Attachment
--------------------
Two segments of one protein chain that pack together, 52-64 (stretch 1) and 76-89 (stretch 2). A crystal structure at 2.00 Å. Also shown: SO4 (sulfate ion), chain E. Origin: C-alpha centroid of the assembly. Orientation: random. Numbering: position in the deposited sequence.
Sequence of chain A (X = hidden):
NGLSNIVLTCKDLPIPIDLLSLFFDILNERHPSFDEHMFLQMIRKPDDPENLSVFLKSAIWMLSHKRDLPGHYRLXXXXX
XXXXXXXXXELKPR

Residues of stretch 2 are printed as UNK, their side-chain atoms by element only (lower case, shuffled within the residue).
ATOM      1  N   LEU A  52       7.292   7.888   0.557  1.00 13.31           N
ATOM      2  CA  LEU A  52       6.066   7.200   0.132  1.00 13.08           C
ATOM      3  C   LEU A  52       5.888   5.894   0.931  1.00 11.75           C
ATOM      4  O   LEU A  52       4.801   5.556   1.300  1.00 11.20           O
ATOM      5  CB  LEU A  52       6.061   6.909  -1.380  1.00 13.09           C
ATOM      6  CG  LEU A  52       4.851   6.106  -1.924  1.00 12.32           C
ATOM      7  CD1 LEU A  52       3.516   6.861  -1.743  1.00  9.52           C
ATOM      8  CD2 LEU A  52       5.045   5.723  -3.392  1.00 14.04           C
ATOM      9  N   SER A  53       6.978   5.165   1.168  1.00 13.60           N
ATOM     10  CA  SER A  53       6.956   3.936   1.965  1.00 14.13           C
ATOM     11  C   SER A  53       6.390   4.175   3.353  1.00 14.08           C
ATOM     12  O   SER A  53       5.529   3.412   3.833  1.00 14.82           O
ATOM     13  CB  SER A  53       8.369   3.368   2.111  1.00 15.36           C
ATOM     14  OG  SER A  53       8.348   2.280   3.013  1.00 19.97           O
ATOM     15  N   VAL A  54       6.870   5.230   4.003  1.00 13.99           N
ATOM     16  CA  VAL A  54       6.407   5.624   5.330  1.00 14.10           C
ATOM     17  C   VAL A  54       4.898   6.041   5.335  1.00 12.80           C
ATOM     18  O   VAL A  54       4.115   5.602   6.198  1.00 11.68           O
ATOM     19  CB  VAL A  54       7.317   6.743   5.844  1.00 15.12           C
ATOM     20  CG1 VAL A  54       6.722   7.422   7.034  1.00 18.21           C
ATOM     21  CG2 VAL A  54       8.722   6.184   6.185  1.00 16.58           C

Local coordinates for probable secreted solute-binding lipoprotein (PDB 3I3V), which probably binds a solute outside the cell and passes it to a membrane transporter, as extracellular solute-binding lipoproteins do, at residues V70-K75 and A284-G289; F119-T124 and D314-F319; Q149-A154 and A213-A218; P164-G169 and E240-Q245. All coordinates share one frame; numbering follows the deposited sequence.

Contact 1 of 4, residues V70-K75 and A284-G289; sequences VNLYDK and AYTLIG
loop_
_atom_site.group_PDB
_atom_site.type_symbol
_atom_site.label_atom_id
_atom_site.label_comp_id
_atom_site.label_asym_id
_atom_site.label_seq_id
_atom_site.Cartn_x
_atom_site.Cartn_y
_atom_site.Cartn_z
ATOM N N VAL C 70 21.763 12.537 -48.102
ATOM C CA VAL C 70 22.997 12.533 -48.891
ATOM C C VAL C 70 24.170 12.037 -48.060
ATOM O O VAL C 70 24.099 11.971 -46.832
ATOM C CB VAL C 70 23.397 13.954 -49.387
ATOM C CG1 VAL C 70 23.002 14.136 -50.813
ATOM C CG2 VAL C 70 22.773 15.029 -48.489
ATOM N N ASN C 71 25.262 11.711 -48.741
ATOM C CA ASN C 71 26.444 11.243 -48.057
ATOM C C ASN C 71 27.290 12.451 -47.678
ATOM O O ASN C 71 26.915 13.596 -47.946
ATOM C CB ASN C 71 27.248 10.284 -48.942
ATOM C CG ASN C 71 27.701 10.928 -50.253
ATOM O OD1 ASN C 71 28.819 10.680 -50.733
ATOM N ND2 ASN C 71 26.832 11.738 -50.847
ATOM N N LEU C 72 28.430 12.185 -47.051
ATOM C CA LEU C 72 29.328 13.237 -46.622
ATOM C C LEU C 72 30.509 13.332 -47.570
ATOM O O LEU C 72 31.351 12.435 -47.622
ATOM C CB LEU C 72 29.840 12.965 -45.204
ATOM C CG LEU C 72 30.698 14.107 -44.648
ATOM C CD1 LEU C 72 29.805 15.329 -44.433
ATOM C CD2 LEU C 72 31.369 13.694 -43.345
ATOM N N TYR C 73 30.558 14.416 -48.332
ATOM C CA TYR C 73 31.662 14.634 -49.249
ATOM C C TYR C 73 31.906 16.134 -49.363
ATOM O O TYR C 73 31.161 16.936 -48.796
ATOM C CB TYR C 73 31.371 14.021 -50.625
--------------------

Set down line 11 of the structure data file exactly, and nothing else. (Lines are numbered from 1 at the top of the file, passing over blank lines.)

ATOM      6  CG  LEU A  52       4.851   6.106  -1.924  1.00 12.32           C